The Secret Torture Memo Cheney Didn't Want You To See

| Thu Apr. 5, 2012 2:20 PM EDT

In 2006, Philip Zelikow, an adviser to then-Secretary of State Condoleeza Rice, wrote a secret memo warning his colleagues that many of the Bush administration's enhanced interrogation techniques were likely illegal. Zelikow didn't speak publicly about the memo—the smoking gun that the Bush administration was warned by its own staff about legal problems with its interrogation program—until 2009, when he revealed its existence in a blog post for Foreign Policy. But when Zelikow testified to Congress about his warning, his classified memo was withheld, and two unclassified documents were released in its stead. Zelikow told Mother Jones in 2009 that Vice President Dick Cheney's office had attempted to destroy any evidence of the classified memo, but that some copies might survive in the State Department's archives.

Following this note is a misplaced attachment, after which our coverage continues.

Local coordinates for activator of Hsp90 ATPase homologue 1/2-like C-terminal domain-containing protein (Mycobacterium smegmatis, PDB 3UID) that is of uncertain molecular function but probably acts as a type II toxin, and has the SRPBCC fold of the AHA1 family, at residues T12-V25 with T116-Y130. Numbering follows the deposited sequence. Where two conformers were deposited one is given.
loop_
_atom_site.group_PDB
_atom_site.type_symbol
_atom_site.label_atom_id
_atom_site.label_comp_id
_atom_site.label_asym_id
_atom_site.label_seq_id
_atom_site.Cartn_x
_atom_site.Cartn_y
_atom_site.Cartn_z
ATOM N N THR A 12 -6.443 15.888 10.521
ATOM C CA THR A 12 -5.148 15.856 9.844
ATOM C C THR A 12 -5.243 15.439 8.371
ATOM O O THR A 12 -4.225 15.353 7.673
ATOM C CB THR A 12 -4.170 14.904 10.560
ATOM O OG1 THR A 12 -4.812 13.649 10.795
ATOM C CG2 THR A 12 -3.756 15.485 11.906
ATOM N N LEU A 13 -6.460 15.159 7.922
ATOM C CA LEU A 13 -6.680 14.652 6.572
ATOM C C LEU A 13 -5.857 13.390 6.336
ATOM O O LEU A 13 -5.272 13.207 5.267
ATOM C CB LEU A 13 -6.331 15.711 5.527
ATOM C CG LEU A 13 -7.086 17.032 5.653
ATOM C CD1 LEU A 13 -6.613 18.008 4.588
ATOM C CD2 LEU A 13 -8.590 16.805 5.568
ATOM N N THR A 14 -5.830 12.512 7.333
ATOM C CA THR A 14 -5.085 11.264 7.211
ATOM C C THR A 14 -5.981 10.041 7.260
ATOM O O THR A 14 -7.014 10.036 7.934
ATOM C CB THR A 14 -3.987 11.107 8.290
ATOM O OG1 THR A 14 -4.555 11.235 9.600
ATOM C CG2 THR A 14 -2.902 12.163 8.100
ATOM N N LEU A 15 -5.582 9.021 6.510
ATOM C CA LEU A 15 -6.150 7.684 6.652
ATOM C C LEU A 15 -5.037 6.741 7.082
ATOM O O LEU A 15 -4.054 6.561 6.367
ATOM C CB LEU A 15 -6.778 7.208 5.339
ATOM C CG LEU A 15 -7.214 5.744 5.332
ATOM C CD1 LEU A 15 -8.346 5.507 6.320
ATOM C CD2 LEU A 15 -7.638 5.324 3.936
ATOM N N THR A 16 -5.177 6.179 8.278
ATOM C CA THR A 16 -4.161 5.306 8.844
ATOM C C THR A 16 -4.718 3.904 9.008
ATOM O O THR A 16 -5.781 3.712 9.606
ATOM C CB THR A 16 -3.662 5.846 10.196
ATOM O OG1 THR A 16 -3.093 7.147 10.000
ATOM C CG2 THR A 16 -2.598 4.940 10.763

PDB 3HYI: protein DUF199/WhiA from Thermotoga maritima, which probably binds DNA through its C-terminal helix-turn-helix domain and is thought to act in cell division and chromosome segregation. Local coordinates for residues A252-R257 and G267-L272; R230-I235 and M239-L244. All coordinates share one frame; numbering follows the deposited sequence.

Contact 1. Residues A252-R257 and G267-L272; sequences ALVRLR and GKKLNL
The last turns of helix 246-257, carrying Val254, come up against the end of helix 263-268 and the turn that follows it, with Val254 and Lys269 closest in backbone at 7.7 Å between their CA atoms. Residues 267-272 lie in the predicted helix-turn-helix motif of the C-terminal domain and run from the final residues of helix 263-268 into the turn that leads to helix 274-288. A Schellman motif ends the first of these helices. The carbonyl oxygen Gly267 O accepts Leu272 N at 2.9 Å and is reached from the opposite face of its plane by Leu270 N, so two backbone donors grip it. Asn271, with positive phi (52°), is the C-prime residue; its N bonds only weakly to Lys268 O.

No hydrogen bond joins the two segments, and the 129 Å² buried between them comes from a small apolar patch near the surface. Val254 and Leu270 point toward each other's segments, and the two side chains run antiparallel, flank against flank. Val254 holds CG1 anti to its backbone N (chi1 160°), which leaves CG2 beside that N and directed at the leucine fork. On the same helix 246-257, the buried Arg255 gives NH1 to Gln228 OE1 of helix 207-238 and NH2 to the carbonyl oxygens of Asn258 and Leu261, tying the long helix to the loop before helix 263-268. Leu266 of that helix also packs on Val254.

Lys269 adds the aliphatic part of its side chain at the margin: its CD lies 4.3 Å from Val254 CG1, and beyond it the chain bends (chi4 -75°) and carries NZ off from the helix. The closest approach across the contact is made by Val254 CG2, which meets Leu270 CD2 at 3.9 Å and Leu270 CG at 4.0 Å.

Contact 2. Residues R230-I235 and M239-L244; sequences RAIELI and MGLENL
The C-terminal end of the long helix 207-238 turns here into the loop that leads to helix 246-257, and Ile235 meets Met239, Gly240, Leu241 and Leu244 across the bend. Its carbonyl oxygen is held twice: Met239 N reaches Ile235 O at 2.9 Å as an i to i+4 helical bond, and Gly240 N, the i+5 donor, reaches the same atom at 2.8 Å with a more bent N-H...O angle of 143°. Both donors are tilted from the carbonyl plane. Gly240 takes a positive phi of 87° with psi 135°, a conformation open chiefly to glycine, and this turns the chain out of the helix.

It appears that Zelikow was right about the archives: the secret memo, which he called a "direct assault on [the Bush Justice Department's] interpretation of American law," was finally released by the State Department on Tuesday, three years after the National Security Archive and WIRED reporter Spencer Ackerman (then at the Washington Independent) first requested it under the Freedom of Information Act. You can read it here:

 

In 2009, when Zelikow told Mother Jones that the "White House attempted to collect and destroy all copies of my memo" and that he suspected Cheney's involvement, he noted that the vice-president's office was not officially allowed to do such a thing. "They didn't run the interagency process. Such a request would more likely have come from the White House Counsel's office or from NSC staff... It was conveyed to me, and I ignored it," Zelikow said.

Neil Kinkopf, who worked for the Justice Department under the Clinton administration (and is now an Obama administration official), told Mother Jones in 2009 why Cheney might have wanted to get rid of the document: "People in the White House—Dick Cheney for example; David Addington, his legal adviser—didn't want the existence of dissent to be known. It's not hard to imagine David Addington playing very hardball internal politics and not only wanting to prevail over the view of Zelikow but to annihilate it. It would be perfectly consistent with how he operated."

Zelikow told WIRED on Wednesday that he believes the Bush administration's harsh interrogation techniques constituted a "felony war crime."